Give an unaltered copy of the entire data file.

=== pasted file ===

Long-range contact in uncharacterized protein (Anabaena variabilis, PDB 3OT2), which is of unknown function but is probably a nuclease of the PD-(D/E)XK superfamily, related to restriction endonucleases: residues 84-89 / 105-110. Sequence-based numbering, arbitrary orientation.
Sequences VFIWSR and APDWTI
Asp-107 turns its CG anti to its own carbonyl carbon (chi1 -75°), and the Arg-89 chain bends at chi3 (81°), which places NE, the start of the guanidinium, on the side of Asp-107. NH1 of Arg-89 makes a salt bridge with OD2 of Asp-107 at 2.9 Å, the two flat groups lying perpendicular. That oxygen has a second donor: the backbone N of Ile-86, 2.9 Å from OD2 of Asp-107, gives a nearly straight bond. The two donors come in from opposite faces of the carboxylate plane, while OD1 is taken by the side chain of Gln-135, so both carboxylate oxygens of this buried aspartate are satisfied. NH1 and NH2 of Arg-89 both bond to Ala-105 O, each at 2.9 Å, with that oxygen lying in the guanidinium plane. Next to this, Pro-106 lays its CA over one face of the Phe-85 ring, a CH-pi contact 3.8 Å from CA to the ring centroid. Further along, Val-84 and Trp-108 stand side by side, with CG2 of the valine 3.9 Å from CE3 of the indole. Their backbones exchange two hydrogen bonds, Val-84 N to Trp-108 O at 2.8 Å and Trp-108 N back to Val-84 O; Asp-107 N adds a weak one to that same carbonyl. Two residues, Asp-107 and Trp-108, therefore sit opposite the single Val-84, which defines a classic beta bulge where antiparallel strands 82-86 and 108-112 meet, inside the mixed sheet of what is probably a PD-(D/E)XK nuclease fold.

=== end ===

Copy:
Long-range contact in uncharacterized protein (Anabaena variabilis, PDB 3OT2), which is of unknown function but is probably a nuclease of the PD-(D/E)XK superfamily, related to restriction endonucleases: residues 84-89 / 105-110. Sequence-based numbering, arbitrary orientation.
Sequences VFIWSR and APDWTI
Asp-107 turns its CG anti to its own carbonyl carbon (chi1 -75°), and the Arg-89 chain bends at chi3 (81°), which places NE, the start of the guanidinium, on the side of Asp-107. NH1 of Arg-89 makes a salt bridge with OD2 of Asp-107 at 2.9 Å, the two flat groups lying perpendicular. That oxygen has a second donor: the backbone N of Ile-86, 2.9 Å from OD2 of Asp-107, gives a nearly straight bond. The two donors come in from opposite faces of the carboxylate plane, while OD1 is taken by the side chain of Gln-135, so both carboxylate oxygens of this buried aspartate are satisfied. NH1 and NH2 of Arg-89 both bond to Ala-105 O, each at 2.9 Å, with that oxygen lying in the guanidinium plane. Next to this, Pro-106 lays its CA over one face of the Phe-85 ring, a CH-pi contact 3.8 Å from CA to the ring centroid. Further along, Val-84 and Trp-108 stand side by side, with CG2 of the valine 3.9 Å from CE3 of the indole. Their backbones exchange two hydrogen bonds, Val-84 N to Trp-108 O at 2.8 Å and Trp-108 N back to Val-84 O; Asp-107 N adds a weak one to that same carbonyl. Two residues, Asp-107 and Trp-108, therefore sit opposite the single Val-84, which defines a classic beta bulge where antiparallel strands 82-86 and 108-112 meet, inside the mixed sheet of what is probably a PD-(D/E)XK nuclease fold.